2. This is SO FREAKING DELICIOUS that there isn’t a ton to say about it. It’s just SO FREAKING GOOD. I should just type THIS IS SO FREAKING GOOD over and over and over and over…but that wouldn’t make for a very interesting blog post, would it? Plus that reminds me of this…

And that’s a little creepier than I normally go for on this blog

Photo credit:

Okay, but for real this recipe is SO FREAKING GOOD! By far the best recipe I’ve tried/posted on here yet. It’s quite simple and pretty darn healthy. The prep is minimal and the longest part is when the pork chops are cooking for an hour, but it doesn’t require any supervision during that time. So you can run off and do something else and come back to an amazing-smelling kitchen and a great dinner.

I found this recipe at I doubled the amount of sauce and also doubled the proportion of mustard in the sauce. There was a lot of sauce left over so I’m not sure it’s necessary to double it, but it’s always better to have too much sauce than too little in my opinion, plus you can use it later in the week over veggies or rice or whatever. I’m glad I added more mustard then the recipe called for – it was perfectly tangy but not in any way overwhelming. So the ingredients listed in the recipe below and the printable version are what I did, not the original recipe from TasteofHome. I bet it would be great either way because one of the best parts of this meal was how absolutely juicy and tender the pork chops were. I’m not sure I’ve ever had pork chops this good. Really.

The recipe calls for Dijon mustard so I broke out a bottle of Temeraire Authentic Dijon that I’ve been meaning to try for a while. It worked perfectly. I have another bottle of Temeraire Dijon that is grainier looking, but this creamy smooth one was great in this recipe. Did I mention that these might be the best pork chops I’ve ever had?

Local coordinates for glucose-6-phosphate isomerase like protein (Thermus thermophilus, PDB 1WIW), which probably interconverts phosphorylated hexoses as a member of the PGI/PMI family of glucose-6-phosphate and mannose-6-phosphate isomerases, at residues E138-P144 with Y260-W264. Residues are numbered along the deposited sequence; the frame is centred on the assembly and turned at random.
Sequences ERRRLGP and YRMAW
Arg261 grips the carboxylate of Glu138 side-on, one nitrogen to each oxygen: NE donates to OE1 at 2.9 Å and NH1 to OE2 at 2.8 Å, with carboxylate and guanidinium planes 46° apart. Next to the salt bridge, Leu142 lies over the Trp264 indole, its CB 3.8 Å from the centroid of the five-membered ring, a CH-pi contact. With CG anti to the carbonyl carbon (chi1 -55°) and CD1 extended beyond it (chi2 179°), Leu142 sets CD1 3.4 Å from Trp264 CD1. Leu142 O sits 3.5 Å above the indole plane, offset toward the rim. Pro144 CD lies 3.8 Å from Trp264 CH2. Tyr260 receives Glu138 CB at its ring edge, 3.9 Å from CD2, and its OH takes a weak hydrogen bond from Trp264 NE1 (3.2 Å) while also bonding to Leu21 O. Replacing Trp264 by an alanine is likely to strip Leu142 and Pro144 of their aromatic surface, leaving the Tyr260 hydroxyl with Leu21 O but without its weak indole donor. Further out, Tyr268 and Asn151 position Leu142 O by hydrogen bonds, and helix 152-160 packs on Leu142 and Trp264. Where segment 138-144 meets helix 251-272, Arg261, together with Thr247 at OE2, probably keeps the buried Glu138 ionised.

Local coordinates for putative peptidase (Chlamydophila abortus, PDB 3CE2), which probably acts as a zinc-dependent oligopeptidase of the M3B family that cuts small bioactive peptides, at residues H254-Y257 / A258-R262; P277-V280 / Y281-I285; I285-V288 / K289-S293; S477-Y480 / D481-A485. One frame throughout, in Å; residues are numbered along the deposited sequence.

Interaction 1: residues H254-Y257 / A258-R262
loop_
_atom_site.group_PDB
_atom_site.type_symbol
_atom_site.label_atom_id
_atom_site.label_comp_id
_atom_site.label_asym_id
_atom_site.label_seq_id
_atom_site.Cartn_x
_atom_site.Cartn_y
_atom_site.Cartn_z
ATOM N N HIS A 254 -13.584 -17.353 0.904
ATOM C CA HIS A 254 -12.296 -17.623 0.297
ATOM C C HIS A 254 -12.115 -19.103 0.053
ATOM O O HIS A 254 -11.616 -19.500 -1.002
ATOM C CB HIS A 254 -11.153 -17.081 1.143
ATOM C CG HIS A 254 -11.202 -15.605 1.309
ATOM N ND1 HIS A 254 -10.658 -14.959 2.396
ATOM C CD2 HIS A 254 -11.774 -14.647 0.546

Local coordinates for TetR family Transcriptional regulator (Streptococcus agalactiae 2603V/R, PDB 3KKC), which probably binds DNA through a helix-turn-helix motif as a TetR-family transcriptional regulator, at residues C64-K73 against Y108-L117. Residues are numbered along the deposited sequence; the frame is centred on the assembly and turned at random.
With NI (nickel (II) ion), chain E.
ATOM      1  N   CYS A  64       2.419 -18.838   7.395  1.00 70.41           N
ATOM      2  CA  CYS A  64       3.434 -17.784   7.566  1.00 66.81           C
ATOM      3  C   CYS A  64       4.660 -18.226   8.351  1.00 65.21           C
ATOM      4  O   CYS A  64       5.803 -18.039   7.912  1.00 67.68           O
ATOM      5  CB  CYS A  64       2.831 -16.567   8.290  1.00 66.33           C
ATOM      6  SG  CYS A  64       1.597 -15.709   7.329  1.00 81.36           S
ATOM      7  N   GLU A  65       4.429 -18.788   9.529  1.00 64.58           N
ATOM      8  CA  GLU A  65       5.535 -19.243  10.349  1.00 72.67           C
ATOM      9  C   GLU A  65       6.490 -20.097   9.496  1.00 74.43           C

Printable recipe

Pork Chops in Mustard Cream Sauce (Feeds 4)


  • .25 cup plus 4 tsp. all-purpose flour, divided
  • .5 tsp. salt
  • .25 tsp. pepper
  • 4 pork chops (approx. 1 in. thick)
  • 2 Tbsp. olive oil
  • 1 lb. fresh mushrooms, sliced
  • 4 garlic cloves, minced
  • 2 cups beef broth
  • 1 tsp. dried rosemary, crushed
  • .5 cup sour cream
  • .5 half-and-half
  • 4 Tbsp. Dijon mustard


  • In a large resealable plastic bag, combine 1/4 cup flour, salt and pepper. Add pork chops, one at a time, and shake to coat. In a large skillet, brown chops in oil over medium-high heat for 3-4 minutes on each side. Remove and set aside.
  • In the same skillet, saute mushrooms and garlic for 3 minutes. Add broth and rosemary; bring to a boil. reduce heat; to low; return pork to pan. Cover and simmer for 1 hour or until meat is very tender. Remove pork and keep warm.
  • In a small bowl, combine the half-and-half, sour cream, mustard and remaining flour until smooth. Pour into skillet. Bring to a boil; cook and stir for 2 minutes or until thickened. Serve over pork chops.